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“My Husband Sold Me to Brothel”

Over the course of seven months, journalists Corrine Redfern and Allison Joyce followed the lives of sex workers in Bangladesh as part of an exclusive investigation into internal trafficking across the country. This is Moyna’s story:

TANGAIL, Bangladesh – A man screams, and blood is drawn. Several hundred women emerge from their bedrooms, stumbling into the street. Eager-eyed, they stand on tip-toes and sharpen their elbows to get a better look.

Somewhere through the knot of angles and limbs an elderly woman in a mustard-coloured saree can be seen – can be heard – swearing, as she drags a man almost twice her size down a concrete alleyway by the torn collar of his t-shirt.

Behind the pair follow three teenage girls in Western pyjamas and skinny jeans, hissing and jeering and waggling nails filed to a point. The man turns a freshly scratched cheek to spit at their feet – and a chorus of silver bangles jingle in unison as the 16 year olds’ friends pull them back by their waistbands and they rain tight-knuckled blows against a wall of air.

The girls aren’t playing by the rules. They’re supposed to be sitting on upturned laundry buckets outside one of the eight official entryways to the brothel, faces bleached white with Gopinath’s ‘panc–cake’ powder. Their job is to lure customers into the brightly-painted labyrinth of moonshine and ganja smoke, where ten minutes of sex sells for 200 Taka [£1.80] and women are in control – albeit often of one another. But it’s August, and the prospect of another hour spent in the choking humidity of the South Asian summer sun isn’t tempting. Plus, the man didn’t pay.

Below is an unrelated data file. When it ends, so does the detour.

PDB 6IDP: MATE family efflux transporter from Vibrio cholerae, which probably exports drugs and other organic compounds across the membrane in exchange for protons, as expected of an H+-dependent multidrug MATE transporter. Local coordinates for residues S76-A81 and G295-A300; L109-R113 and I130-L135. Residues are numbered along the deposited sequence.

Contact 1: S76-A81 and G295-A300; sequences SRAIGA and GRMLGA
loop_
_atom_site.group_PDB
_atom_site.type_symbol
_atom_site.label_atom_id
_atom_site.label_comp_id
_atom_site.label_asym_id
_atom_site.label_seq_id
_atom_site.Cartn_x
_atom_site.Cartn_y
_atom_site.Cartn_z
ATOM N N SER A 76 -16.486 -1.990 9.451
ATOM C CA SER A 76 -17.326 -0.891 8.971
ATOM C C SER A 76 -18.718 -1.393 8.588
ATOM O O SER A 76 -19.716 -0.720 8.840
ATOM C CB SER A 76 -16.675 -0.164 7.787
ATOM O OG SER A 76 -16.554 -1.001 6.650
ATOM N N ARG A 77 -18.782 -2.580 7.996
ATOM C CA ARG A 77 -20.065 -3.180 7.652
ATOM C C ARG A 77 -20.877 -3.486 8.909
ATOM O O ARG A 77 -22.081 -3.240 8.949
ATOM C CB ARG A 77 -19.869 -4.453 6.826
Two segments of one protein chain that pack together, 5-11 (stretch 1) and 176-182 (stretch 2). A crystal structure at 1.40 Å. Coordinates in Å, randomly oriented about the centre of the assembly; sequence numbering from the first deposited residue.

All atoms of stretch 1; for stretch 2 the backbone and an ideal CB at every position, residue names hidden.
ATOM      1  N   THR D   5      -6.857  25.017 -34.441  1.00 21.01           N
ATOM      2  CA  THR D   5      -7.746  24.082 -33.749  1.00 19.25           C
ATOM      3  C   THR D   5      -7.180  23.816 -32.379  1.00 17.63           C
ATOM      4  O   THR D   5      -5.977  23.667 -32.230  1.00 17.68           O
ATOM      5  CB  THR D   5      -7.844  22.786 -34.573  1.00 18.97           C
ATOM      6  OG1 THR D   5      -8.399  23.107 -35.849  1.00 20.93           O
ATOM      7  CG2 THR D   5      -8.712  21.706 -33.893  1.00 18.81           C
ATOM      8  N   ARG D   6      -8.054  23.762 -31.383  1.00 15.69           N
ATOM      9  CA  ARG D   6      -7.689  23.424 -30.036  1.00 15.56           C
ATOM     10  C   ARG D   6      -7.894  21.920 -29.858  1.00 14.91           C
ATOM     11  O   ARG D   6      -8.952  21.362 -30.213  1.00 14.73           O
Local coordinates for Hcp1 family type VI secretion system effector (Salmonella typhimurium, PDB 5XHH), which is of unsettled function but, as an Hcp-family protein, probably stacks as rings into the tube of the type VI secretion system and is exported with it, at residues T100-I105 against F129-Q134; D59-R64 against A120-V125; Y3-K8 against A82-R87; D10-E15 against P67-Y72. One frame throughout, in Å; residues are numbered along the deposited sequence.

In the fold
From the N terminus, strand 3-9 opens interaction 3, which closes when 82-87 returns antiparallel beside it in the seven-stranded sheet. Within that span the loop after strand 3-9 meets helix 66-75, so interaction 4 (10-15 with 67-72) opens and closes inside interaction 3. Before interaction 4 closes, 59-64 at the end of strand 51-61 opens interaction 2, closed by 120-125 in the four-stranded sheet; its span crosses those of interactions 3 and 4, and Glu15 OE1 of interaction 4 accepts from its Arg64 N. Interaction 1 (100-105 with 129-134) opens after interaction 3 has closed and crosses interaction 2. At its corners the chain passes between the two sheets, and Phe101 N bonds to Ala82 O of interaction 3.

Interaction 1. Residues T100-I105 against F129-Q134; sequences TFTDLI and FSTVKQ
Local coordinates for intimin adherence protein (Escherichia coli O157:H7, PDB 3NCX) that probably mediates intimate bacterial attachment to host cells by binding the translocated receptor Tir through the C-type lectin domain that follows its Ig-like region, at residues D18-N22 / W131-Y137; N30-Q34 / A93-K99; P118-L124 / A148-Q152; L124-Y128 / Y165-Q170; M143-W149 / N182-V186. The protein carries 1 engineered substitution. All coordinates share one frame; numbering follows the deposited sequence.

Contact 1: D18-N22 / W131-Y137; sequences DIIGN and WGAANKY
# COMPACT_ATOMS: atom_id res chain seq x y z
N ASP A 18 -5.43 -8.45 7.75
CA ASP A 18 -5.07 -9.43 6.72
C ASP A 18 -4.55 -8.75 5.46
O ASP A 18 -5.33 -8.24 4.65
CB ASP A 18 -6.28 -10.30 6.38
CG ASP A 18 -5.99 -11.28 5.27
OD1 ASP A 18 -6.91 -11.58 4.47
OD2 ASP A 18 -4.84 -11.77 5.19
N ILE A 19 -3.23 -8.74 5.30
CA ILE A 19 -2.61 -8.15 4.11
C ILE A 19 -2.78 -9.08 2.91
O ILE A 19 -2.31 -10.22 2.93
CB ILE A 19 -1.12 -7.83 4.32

Dating back 200 years, Kandipara is the oldest brothel in Bangladesh: a self-sufficient maze of windowless bedrooms, tea shops, roti stalls and drunken tailors. On a good day, its 400 employees will see 11 customers each, ‘or maybe 12’, they say, expressions sketched in contrasting shades of hope and dread. Either way, morning shifts start at approximately nine o’clock as businessmen and students from Tangail begin their rickshaw commutes to the office with a quick stop-off to stock up on sex and cigarettes. Then a steady stream of taxi drivers, shopkeepers and labourers find excuses to drop in throughout the afternoon.

But today doesn’t appear to be a good day. At least the drama serves as a distraction.

To view the full article, visit here

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